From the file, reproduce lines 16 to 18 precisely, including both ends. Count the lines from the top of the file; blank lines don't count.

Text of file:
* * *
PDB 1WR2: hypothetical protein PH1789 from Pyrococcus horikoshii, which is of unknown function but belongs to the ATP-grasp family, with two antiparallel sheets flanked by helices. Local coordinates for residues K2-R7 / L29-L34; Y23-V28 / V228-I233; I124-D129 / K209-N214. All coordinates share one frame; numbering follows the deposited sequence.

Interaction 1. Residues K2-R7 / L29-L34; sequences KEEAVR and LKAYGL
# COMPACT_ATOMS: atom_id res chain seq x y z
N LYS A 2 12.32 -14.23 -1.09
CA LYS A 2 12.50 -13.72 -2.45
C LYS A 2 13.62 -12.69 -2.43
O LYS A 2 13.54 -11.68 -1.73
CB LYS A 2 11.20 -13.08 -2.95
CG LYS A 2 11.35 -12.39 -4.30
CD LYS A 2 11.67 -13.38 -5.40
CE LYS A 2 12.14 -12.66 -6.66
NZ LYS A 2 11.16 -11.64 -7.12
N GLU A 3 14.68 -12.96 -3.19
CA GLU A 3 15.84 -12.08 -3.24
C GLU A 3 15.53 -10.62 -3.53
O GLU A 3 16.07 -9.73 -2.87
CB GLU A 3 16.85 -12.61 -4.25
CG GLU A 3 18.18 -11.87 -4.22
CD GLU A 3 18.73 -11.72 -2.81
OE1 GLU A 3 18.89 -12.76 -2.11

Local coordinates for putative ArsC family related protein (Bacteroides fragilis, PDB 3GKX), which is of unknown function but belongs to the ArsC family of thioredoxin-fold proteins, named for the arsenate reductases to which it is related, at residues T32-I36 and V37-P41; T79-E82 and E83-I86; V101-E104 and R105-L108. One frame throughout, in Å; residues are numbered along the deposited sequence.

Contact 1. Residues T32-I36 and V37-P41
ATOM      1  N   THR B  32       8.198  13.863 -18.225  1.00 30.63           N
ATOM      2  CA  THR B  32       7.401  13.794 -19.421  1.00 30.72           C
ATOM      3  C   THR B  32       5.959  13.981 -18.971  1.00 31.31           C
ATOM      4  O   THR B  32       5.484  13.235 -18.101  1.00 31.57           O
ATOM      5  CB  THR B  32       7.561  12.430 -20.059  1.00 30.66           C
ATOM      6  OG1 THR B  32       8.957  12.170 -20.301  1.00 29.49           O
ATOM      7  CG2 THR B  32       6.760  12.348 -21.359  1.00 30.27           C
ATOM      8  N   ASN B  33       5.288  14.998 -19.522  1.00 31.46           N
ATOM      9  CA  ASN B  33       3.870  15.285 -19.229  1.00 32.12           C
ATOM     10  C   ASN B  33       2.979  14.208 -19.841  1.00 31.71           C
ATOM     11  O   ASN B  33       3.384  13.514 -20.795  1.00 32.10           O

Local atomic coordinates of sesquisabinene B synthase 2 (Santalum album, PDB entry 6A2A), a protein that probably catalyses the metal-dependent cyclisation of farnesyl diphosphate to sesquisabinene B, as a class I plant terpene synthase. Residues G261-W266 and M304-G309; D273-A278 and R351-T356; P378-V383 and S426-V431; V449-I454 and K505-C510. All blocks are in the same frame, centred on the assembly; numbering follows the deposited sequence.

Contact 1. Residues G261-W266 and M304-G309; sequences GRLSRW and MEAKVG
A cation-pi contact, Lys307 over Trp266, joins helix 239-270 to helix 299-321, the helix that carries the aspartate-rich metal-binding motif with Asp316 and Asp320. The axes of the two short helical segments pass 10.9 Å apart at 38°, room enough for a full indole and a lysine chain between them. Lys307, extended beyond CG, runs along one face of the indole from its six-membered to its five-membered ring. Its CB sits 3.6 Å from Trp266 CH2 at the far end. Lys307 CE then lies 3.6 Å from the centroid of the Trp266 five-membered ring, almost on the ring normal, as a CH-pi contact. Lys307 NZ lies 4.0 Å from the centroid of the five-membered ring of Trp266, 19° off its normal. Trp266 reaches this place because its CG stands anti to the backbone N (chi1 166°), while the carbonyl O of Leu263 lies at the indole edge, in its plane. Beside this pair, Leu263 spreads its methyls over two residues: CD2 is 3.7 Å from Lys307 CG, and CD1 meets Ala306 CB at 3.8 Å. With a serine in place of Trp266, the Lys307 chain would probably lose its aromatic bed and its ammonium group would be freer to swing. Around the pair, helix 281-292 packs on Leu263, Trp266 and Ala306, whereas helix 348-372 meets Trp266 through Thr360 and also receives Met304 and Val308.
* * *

O GLU A 3 16.07 -9.73 -2.87
CB GLU A 3 16.85 -12.61 -4.25
CG GLU A 3 18.18 -11.87 -4.22